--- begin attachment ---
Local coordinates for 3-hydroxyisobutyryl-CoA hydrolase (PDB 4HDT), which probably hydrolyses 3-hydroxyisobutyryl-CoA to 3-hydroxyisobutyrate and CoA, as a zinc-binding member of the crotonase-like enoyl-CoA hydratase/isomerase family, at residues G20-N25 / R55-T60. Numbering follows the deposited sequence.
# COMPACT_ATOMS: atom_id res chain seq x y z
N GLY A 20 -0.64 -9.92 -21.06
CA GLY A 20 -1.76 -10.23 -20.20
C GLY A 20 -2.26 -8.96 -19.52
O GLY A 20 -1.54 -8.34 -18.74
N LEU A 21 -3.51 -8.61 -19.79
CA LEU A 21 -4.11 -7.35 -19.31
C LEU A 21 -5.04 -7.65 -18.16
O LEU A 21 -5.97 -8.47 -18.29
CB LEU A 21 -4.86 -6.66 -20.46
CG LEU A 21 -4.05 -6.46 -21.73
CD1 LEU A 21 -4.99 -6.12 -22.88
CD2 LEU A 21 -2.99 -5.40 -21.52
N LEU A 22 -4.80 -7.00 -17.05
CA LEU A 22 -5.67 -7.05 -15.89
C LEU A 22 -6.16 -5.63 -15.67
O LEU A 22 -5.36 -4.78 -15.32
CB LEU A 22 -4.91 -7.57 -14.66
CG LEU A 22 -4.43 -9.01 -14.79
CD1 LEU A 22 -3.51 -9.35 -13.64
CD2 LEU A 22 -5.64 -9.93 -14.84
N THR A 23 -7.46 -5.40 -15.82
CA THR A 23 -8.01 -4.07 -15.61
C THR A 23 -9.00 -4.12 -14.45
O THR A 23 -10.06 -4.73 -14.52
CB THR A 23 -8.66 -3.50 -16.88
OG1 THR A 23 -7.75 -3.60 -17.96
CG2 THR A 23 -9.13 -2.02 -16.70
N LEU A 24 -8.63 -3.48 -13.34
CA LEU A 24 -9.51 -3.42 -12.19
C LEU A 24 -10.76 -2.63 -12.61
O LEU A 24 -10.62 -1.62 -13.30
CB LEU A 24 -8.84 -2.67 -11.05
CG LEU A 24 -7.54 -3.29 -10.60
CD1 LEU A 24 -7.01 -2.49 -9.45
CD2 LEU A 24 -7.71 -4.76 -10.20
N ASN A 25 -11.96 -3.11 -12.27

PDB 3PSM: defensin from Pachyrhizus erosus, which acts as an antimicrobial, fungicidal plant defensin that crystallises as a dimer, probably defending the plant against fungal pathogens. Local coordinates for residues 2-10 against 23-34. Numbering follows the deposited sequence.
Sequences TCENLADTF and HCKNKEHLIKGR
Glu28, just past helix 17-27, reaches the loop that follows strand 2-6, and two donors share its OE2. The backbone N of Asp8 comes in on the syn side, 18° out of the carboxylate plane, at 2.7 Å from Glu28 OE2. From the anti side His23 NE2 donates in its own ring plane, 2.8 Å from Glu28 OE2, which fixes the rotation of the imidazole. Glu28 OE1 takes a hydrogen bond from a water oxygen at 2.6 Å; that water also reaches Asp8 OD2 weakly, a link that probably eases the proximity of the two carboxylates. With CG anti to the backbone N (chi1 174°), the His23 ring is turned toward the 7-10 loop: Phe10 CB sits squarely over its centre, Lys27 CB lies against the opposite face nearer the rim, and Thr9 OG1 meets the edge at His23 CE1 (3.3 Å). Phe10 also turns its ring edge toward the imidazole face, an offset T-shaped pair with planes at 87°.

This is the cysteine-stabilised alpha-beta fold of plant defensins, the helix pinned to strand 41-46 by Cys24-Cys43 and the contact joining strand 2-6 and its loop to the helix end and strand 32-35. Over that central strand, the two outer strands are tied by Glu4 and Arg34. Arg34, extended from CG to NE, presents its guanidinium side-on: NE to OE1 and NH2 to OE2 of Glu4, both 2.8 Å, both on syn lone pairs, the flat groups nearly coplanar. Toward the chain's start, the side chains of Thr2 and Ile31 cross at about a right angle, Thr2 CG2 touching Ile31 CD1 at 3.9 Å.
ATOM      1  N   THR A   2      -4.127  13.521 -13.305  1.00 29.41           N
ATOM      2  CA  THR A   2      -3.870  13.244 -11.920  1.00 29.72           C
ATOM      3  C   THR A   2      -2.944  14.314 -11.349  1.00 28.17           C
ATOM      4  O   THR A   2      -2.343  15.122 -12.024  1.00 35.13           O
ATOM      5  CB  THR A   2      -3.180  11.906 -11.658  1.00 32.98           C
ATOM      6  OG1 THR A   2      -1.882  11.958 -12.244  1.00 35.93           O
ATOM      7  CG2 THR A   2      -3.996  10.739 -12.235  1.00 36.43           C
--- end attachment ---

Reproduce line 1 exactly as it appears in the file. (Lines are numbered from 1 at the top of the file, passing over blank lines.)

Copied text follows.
Local coordinates for 3-hydroxyisobutyryl-CoA hydrolase (PDB 4HDT), which probably hydrolyses 3-hydroxyisobutyryl-CoA to 3-hydroxyisobutyrate and CoA, as a zinc-binding member of the crotonase-like enoyl-CoA hydratase/isomerase family, at residues G20-N25 / R55-T60. Numbering follows the deposited sequence.